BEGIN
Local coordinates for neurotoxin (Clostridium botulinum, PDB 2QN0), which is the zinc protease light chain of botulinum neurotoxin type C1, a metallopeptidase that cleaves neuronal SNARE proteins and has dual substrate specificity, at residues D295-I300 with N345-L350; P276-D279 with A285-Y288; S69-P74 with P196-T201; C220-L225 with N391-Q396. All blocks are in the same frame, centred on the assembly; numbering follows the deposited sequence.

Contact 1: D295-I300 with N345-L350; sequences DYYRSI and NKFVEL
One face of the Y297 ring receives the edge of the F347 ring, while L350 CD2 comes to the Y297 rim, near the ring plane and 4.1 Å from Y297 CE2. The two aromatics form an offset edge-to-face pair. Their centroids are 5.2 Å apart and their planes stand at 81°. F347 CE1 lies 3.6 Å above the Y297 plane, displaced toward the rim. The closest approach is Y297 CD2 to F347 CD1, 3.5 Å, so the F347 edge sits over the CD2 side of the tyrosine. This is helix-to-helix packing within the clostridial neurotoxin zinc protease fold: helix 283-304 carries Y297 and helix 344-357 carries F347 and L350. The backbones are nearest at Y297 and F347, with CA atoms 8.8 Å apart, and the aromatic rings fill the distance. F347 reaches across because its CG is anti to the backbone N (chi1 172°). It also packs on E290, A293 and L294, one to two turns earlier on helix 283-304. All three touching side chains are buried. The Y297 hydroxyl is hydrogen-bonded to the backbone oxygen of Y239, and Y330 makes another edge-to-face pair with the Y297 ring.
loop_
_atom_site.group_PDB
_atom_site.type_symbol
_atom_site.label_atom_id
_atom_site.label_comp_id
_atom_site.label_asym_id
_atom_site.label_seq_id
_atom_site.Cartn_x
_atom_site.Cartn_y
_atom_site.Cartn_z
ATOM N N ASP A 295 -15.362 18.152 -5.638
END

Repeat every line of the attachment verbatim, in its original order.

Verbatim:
Local coordinates for neurotoxin (Clostridium botulinum, PDB 2QN0), which is the zinc protease light chain of botulinum neurotoxin type C1, a metallopeptidase that cleaves neuronal SNARE proteins and has dual substrate specificity, at residues D295-I300 with N345-L350; P276-D279 with A285-Y288; S69-P74 with P196-T201; C220-L225 with N391-Q396. All blocks are in the same frame, centred on the assembly; numbering follows the deposited sequence.

Contact 1: D295-I300 with N345-L350; sequences DYYRSI and NKFVEL
One face of the Y297 ring receives the edge of the F347 ring, while L350 CD2 comes to the Y297 rim, near the ring plane and 4.1 Å from Y297 CE2. The two aromatics form an offset edge-to-face pair. Their centroids are 5.2 Å apart and their planes stand at 81°. F347 CE1 lies 3.6 Å above the Y297 plane, displaced toward the rim. The closest approach is Y297 CD2 to F347 CD1, 3.5 Å, so the F347 edge sits over the CD2 side of the tyrosine. This is helix-to-helix packing within the clostridial neurotoxin zinc protease fold: helix 283-304 carries Y297 and helix 344-357 carries F347 and L350. The backbones are nearest at Y297 and F347, with CA atoms 8.8 Å apart, and the aromatic rings fill the distance. F347 reaches across because its CG is anti to the backbone N (chi1 172°). It also packs on E290, A293 and L294, one to two turns earlier on helix 283-304. All three touching side chains are buried. The Y297 hydroxyl is hydrogen-bonded to the backbone oxygen of Y239, and Y330 makes another edge-to-face pair with the Y297 ring.
loop_
_atom_site.group_PDB
_atom_site.type_symbol
_atom_site.label_atom_id
_atom_site.label_comp_id
_atom_site.label_asym_id
_atom_site.label_seq_id
_atom_site.Cartn_x
_atom_site.Cartn_y
_atom_site.Cartn_z
ATOM N N ASP A 295 -15.362 18.152 -5.638